A green energy revolution is beginning to happen in America. If President Obama and the Democratic leadership in Congress are successful in enacting legislation to address the climate crisis, the progress of the green energy revolution will pick up speed (depending, of course, on the details).
In part one, I said we need to have some serious discussion of appropriate roles of American Indian and Alaska Native tribal governments as sovereign partners in shaping the governmental policies that will make the green energy revolution happen.
In addition to issues relating to the power of tribes to make laws, there is also the matter of federal assistance programs for non-federal governmental entities. Over the last several decades, the federal government has created assistance programs for states and local governments to promote energy efficiency, and tribal governments have often been overlooked. Not always. For example, the Energy Independence and Security Act of 2007 authorized a new Energy Efficiency and Conservation Block Grant Program for states and tribes, with a two percent set-aside for tribes, and this program has actually been funded in the American Recovery and Reinvestment Act of 2009. That’s $56 million for tribes. There are many other provisions of the Recovery Act that tribes can use for energy efficiency and renewables, but the act also pours a lot of funding into programs for states and local governments for which tribes are not explicitly eligible. For some programs, tribes are eligible, but it will take some work to actually get a share of the funding. I wonder how much of the $5 billion appropriated for the weatherization program is going to reach Indian country.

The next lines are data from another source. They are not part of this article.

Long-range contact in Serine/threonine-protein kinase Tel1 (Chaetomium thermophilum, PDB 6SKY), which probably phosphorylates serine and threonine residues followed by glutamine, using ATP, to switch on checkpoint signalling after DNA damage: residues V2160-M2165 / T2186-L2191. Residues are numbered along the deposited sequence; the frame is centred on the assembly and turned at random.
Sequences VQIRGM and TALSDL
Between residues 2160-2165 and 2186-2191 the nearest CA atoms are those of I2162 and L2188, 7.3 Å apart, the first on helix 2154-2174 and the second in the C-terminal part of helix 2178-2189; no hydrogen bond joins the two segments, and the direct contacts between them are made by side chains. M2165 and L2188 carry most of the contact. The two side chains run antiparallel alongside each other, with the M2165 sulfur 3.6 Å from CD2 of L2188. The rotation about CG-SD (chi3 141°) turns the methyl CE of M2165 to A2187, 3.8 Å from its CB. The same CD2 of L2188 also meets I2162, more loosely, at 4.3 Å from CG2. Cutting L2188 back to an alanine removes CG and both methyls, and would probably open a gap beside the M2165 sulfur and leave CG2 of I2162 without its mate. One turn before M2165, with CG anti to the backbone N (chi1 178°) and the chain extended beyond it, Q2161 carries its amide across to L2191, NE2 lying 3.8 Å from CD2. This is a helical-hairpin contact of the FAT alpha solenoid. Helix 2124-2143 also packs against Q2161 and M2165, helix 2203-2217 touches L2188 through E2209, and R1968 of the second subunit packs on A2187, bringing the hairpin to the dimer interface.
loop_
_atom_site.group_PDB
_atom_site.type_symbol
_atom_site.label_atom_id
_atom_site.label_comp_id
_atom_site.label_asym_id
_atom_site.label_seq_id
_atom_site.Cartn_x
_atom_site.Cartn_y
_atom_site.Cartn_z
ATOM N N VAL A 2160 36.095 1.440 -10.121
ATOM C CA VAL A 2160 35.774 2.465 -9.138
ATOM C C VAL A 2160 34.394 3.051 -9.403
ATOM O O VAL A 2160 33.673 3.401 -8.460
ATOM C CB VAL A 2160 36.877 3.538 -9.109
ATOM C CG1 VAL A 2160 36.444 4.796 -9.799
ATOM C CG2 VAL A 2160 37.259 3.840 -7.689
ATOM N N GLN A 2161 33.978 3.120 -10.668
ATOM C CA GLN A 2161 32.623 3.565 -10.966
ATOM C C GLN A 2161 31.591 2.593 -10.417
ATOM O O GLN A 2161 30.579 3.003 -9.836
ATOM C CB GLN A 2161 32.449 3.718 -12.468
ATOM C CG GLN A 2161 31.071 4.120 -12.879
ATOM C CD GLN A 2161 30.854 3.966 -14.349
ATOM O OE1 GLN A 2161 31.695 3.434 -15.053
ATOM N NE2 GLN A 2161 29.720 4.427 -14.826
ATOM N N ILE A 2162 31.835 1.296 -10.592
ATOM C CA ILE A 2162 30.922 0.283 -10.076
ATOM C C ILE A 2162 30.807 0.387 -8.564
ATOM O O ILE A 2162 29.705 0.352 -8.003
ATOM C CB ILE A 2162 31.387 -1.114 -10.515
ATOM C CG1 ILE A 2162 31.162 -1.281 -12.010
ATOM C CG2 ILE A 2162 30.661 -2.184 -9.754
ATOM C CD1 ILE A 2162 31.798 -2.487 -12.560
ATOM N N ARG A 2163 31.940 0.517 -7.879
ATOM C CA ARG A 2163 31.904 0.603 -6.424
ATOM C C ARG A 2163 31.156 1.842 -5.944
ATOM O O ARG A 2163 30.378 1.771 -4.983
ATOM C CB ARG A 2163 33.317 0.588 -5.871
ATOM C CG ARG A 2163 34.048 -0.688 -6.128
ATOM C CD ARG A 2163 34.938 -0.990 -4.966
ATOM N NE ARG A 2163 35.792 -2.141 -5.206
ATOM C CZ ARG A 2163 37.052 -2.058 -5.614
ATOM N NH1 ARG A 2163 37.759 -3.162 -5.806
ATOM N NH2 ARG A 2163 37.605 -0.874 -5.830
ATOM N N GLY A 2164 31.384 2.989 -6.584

The pattern of providing federal assistance to state and local governments without working through the implications for Indian country may play out again in climate change-energy policy legislation under consideration in the current session of Congress. In January, the Senate Committee on Environment and Public Works released a set of “Principles for Global Warming Legislation.” The release prompted a group of dedicated people convened by the National Congress of American Indians to develop a set of “Tribal Principles for Climate Legislation,” endorsed by NCAI and the National Tribal Environmental Council, Native American Rights Fund and National Wildlife Federation.
The tribal principles begin with the proposition that Indian tribes “must be sovereign partners in assessing and addressing the problem of climate change at the national and international level.” The second principle is, “tribes shall be provided equitable access to the same financial and technical resources provided to states and local governments.”
On March 30, the House Energy and Commerce Committee released a discussion draft of the American Clean Energy and Security Act (Waxman-Markey discussion draft), a 648-page bill. In this column I offer comments on just two sections, both dealing with energy efficiency in buildings.